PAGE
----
A last-minute House floor amendment was added at the behest of the health cabinet and its Department for Medicaid and Medicare Services to ensure the state’s compliance with federal regulations and restrict the medications to those approved by the U.S. Food and Drug Administration at the time the bill is enacted.
SB 51 passed the House 87-2 with the floor amendment and the Senate accepted the changes without dissent. It has been delivered to the governor for his signature or veto.
Senate Joint Resolution 59, sponsored by Alvarado, directs the Cabinet for Health and Family Services to create written recommendations for distribution throughout the state for individuals who suffer from substance-use disorder to help them get treatment.
It was amended to require CHFS to create an advisory committee to establish a pilot program to investigate funding mechanisms for a diversion program for treatment and recovery housing services for individuals with substance-use disorder who have been arrested for substance-use offenses.
The advisory committee’s recommendations are due Dec. 1, 2021. The pilot program is to be implemented and operational by July 1, 2022. SJR 59 passed both chambers without dissent and has been delivered to the governor for his signature or veto.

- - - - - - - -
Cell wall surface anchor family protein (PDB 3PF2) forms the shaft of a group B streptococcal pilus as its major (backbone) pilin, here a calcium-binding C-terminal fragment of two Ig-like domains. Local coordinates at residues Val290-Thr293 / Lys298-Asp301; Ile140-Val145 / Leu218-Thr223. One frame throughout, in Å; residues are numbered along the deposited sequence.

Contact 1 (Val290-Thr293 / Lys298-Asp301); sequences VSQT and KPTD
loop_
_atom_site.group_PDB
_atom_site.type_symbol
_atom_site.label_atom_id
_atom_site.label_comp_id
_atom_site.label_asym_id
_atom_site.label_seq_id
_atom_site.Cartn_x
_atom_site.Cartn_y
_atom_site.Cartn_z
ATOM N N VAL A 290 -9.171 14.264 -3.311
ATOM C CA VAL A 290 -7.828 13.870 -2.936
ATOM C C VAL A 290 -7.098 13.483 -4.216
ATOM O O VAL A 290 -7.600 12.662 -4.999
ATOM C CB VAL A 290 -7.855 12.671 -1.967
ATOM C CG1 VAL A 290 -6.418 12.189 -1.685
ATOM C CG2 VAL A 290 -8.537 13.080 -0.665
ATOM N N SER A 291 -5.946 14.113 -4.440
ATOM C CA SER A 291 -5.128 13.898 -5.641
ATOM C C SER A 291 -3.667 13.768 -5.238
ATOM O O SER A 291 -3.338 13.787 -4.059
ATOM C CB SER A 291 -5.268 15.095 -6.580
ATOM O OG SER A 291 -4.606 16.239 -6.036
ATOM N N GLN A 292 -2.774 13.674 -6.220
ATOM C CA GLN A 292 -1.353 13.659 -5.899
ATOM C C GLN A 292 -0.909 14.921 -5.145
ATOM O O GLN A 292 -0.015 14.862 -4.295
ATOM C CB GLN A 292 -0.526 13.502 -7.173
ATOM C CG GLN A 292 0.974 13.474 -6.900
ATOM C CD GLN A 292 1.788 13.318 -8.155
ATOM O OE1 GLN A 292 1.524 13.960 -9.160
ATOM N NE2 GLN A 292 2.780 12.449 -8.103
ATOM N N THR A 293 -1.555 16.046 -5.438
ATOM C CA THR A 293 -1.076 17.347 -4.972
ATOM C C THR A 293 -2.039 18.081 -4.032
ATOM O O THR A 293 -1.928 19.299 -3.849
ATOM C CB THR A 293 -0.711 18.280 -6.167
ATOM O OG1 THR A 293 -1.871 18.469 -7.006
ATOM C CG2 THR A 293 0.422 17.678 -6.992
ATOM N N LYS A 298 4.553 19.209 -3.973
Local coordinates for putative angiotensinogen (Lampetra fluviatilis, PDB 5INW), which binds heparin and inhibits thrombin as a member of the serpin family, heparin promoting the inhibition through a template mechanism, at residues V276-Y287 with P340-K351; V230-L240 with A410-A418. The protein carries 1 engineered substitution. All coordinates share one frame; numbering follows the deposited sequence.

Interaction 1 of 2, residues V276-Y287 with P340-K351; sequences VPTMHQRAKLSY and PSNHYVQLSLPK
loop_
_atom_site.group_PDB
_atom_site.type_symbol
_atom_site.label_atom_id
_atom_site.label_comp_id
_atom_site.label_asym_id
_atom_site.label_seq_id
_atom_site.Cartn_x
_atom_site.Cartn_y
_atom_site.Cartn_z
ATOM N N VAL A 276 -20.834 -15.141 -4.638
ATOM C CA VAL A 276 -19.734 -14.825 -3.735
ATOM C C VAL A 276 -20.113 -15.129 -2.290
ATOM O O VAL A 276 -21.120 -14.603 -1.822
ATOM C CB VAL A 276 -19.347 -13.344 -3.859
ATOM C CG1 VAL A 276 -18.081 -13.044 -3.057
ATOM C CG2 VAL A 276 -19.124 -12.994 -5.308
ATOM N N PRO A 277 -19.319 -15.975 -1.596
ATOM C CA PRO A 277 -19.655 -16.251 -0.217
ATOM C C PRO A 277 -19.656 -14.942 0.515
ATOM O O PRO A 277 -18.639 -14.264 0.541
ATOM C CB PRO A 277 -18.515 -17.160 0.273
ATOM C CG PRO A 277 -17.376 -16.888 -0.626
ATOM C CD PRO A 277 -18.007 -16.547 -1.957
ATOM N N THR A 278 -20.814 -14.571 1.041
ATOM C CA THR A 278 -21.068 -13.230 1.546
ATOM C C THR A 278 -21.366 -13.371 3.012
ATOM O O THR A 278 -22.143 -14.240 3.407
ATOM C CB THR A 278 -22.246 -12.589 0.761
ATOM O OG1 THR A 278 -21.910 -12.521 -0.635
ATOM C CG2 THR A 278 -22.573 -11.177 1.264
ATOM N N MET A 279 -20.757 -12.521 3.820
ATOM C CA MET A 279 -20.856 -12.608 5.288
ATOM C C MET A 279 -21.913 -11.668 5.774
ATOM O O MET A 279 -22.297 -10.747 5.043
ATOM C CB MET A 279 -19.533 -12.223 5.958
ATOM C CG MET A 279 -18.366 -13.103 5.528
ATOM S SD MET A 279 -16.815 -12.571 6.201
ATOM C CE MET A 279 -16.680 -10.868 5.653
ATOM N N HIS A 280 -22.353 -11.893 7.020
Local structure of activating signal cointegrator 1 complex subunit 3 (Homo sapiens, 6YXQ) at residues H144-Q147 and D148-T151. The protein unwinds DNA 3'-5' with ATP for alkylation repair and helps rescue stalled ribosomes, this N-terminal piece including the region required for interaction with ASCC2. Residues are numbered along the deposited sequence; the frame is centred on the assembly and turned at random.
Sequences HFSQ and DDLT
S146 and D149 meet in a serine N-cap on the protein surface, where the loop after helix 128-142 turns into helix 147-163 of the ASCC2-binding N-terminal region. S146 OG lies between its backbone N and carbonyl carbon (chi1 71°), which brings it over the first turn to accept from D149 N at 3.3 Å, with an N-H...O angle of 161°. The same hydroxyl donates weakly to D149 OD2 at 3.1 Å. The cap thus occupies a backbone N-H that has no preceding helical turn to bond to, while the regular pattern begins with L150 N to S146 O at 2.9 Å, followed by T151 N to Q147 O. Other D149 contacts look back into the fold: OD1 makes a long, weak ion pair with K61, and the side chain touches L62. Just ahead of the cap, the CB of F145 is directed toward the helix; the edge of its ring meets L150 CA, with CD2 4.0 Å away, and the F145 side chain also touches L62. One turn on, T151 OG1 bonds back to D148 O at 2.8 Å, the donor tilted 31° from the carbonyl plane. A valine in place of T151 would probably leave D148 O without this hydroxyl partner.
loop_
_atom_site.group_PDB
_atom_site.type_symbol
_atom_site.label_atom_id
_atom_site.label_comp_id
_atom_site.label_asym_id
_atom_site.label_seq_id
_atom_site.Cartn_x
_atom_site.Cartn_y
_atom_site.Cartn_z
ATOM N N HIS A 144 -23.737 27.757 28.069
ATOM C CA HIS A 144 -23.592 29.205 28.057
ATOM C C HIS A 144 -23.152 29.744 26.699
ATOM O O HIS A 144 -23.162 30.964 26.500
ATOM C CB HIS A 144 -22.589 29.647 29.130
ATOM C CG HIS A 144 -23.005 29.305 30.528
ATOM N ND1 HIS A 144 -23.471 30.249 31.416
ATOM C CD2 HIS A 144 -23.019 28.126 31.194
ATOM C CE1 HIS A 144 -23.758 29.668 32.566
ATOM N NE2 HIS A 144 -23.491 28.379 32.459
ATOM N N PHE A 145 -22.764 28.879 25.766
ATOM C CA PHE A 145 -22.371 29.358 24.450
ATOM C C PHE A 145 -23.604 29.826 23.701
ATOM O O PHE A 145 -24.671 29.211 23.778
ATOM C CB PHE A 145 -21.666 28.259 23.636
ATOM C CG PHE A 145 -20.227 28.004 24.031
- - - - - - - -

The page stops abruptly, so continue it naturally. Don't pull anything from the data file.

Abortion and a constitutional amendment
HB 91, sponsored by Rep. Joseph Fischer, R-Fort Thomas, would add to the state constitution a statement that it does not secure or protect a right to abortion or funding of abortion, if voters approve it in November 2022.
The bill is intended to pre-empt any court ruling for state abortion rights if the Supreme Court reverses its 1973 Roe v. Wade decision.
It would add this phrase to the Kentucky Constitution: “To protect human life, nothing in this Constitution shall be construed to secure or protect a right to abortion or require the funding of abortion.”
The bill passed the House 76-20 and the Senate 32-6, largely along party lines. It goes directly to the ballot; governors do not act on constitutional amendments, which must be voted on at general elections when legislators are elected. There are no elections this year.